Hot New Tools: Issue 40Comments (0)
This article is from Issue 40 of Woodcraft Magazine.
Powerful palm-sized router
Porter-Cable 11⁄4 HP Compact Router Kit
The popularity of laminate trimmers in small shops has less to do with trimming laminate and more to do with the terrific maneuverability of such small routers. Because they’re conveniently hand-sized, trim routers are used for a wide variety of edging and grooving chores. Unfortunately, most trim routers have rather rudimentary height adjustments, making precise depth setting difficult and mortising downright dicey.
Enter the Porter-Cable 450PK. Bridging the gap between laminate and full-sized routers, this palm-friendly 7 amp, 1.25 hp router comes with both plunge and fixed bases that resemble those used on larger Porter-Cable routers. The plunge base has a 2" plunging depth—deep enough for mortising—and turret stops for making incremental cuts. The fixed base offers 11⁄2" of travel and has a depth stop ring for dialing cut depths to within 1⁄64".
The only minor disadvantage is that the router only accepts 1⁄4" shank bits. This prevents using profiles that are too large for the router, so if you’ve stocked up on 1⁄2" shank bits, it will add a few more to your arsenal.
Tester: Andrew Bondi
Wood that’s so old, it’s new
Ancient Kauri Wood
Here’s your chance to work some of the oldest workable wood in the world. Recovered from peat bogs in New Zealand, Woodcraft has obtained bowl and pen blanks from kauri logs dated at 50,000 years old.
Normally, wood this old would have petrified or have turned to coal, but I was pleasantly surprised to discover that kauri (technically a softwood) works much like cherry or soft maple. (Using a sharp tool really helped reduce any feathering.) The consistency of the stock is due in part to the ring density. Where most woods have just five or six rings per inch, kauri has more than 50.
Kauri’s colors range from gold to dark caramel. Super-fine sanding (600 grit and above) brings out shimmering iridescent streaks.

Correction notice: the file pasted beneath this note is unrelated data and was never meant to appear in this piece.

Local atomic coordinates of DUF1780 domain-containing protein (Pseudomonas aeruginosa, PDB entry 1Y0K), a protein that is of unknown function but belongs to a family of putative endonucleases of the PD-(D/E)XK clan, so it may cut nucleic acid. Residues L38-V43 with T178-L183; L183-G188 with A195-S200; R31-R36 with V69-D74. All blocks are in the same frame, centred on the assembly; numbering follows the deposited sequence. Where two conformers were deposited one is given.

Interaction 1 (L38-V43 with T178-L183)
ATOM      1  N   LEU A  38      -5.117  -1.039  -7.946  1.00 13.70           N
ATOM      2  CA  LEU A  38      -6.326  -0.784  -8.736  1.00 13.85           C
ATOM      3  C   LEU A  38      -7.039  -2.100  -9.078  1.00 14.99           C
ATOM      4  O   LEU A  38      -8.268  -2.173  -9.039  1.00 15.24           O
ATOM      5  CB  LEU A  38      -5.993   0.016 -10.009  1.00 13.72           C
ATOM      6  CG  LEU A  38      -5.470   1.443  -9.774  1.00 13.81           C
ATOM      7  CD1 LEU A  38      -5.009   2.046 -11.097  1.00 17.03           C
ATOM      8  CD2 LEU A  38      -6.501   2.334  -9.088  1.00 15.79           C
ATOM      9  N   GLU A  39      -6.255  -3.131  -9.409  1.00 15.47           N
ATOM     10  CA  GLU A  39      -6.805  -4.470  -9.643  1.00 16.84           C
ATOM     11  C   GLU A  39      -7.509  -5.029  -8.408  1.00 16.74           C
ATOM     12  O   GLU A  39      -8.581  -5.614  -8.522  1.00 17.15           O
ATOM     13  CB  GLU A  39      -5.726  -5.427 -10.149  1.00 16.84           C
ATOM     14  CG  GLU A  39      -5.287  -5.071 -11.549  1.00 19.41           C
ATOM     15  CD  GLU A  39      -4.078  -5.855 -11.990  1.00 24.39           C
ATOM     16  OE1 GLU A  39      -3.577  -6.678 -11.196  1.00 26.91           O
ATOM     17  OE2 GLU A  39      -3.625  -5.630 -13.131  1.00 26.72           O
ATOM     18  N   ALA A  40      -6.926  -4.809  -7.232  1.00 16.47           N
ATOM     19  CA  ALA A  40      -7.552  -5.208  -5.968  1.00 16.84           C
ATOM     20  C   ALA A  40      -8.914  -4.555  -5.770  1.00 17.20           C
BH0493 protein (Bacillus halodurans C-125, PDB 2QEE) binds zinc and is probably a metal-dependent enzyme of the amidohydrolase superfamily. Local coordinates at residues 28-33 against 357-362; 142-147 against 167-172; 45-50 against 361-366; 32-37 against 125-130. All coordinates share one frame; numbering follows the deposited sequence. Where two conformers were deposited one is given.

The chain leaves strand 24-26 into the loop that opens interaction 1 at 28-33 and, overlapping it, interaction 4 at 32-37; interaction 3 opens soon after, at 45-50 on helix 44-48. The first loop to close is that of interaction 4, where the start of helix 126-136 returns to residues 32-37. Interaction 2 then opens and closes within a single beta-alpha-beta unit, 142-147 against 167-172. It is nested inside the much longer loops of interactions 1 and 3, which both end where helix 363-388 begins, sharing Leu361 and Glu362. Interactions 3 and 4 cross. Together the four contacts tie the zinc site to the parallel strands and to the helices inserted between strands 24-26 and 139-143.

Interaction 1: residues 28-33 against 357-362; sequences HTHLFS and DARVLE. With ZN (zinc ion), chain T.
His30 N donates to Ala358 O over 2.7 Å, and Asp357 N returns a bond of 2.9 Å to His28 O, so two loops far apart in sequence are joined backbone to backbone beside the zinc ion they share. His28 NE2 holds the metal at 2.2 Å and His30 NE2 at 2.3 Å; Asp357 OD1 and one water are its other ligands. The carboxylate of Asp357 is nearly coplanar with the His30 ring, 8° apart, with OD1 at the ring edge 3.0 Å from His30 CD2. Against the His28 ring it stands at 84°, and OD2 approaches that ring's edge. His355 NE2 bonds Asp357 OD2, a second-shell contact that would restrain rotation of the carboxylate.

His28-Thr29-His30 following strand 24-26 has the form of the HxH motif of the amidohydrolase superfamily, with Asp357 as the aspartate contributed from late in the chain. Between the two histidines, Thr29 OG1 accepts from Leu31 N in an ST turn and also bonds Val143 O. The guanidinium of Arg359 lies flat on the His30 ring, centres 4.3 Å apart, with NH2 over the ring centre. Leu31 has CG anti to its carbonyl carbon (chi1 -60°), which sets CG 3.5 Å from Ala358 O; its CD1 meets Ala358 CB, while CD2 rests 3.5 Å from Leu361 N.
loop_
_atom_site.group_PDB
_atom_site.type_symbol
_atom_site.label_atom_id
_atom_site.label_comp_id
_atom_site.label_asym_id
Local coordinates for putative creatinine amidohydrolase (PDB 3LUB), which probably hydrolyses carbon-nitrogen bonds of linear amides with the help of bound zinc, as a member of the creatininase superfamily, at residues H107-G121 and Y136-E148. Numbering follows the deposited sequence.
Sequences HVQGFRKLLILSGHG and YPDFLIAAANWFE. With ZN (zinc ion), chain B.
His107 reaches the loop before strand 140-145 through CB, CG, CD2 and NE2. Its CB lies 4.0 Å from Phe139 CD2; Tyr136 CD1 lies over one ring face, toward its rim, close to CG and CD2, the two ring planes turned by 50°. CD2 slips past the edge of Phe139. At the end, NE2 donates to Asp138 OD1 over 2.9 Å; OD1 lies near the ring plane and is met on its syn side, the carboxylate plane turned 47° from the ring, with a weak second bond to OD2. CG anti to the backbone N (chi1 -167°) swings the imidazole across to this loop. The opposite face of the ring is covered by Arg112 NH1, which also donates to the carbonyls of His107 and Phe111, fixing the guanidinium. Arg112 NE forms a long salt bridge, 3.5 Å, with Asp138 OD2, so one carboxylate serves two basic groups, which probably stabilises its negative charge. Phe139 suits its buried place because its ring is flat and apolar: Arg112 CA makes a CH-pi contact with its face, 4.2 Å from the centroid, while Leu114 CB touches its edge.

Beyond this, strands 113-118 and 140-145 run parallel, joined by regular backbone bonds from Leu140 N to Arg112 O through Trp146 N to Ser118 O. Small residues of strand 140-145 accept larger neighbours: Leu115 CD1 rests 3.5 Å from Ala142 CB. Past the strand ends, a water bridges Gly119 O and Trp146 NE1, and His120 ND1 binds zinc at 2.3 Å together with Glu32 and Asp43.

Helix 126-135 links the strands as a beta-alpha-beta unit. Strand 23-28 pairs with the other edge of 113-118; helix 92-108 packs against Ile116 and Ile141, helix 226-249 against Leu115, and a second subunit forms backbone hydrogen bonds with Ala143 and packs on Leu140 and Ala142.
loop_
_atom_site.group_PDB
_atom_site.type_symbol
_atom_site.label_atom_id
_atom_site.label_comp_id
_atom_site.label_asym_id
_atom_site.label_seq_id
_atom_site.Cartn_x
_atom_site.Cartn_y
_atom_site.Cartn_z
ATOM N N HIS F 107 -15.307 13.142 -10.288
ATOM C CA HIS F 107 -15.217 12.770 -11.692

#152643-152648 $14.99 - $79.99
Tester: George Snyder
Tough chisels at a tough-to-beat price
WoodRiver 6-Piece Chisel Set
When considering new chisels, the savvy woodworker has three primary questions: How tough, how comfortable, and, of course, how much? WoodRiver’s newest chisels provide some happy answers.
A refinement of WoodRiver’s previous version, these chisels have chrome vanadium (CRV) blades with an average Rockwell hardness of 60 and reasonably comfortable bubinga handles. After lapping and polishing the backs, the metal held up nearly as well as some of my more expensive chisels. At 10", these chisels handle well for paring, although I found them a bit long for efficient chopping.
The really nice news is the price of the six-piece set, which includes 1⁄4", 3⁄8", 1⁄2", 5⁄8", 3⁄4", and 1" blade sizes. At around $13 apiece, these competent chisels will be a solid set for those just starting a shop or for seasoned woodworkers looking for a backup set.
Tester: Paul Anthony
Starrett Prosite Mitersaw Protractor
Most of us have a multitude of ways to reliably measure 90° and 45° angles, but accurately determining the angles in between involves some hit or miss. That’s why you need this protractor. To use it, simply place the tool into a corner, adjust the legs, and read the center arrow on the dial’s outer scale. Use the arrow on the handle and the dial’s inner scale for math-free miters.
Starrett offers pricier, all-metal models, but I recommend the cheaper plastic version. The 7"-long legs are the right size for measuring in tight quarters and for slipping in a tool belt or shop apron. What’s more, the tool is priced so that you’re more likely to use it for away-from-the-bench woodworking, such as installing crown molding or finishing up a deck. At this price, the tool can easily pay for itself by preventing a miscut or two.
Tester: Joe Hurst-Wajszczuk
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